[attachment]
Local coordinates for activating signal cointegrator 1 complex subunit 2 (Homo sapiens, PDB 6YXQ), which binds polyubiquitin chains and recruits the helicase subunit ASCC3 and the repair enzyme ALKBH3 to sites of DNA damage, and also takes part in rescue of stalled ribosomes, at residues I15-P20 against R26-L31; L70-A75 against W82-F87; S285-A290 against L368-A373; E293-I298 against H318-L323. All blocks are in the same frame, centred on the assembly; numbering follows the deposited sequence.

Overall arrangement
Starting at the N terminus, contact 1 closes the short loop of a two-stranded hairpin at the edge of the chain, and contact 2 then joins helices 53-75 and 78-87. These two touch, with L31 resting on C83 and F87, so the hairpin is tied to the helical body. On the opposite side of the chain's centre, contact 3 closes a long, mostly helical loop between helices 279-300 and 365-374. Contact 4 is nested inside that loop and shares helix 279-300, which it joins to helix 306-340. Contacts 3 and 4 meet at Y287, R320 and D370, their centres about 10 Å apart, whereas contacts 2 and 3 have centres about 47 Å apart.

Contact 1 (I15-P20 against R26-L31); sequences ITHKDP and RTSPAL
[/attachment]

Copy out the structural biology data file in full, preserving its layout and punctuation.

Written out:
Local coordinates for activating signal cointegrator 1 complex subunit 2 (Homo sapiens, PDB 6YXQ), which binds polyubiquitin chains and recruits the helicase subunit ASCC3 and the repair enzyme ALKBH3 to sites of DNA damage, and also takes part in rescue of stalled ribosomes, at residues I15-P20 against R26-L31; L70-A75 against W82-F87; S285-A290 against L368-A373; E293-I298 against H318-L323. All blocks are in the same frame, centred on the assembly; numbering follows the deposited sequence.

Overall arrangement
Starting at the N terminus, contact 1 closes the short loop of a two-stranded hairpin at the edge of the chain, and contact 2 then joins helices 53-75 and 78-87. These two touch, with L31 resting on C83 and F87, so the hairpin is tied to the helical body. On the opposite side of the chain's centre, contact 3 closes a long, mostly helical loop between helices 279-300 and 365-374. Contact 4 is nested inside that loop and shares helix 279-300, which it joins to helix 306-340. Contacts 3 and 4 meet at Y287, R320 and D370, their centres about 10 Å apart, whereas contacts 2 and 3 have centres about 47 Å apart.

Contact 1 (I15-P20 against R26-L31); sequences ITHKDP and RTSPAL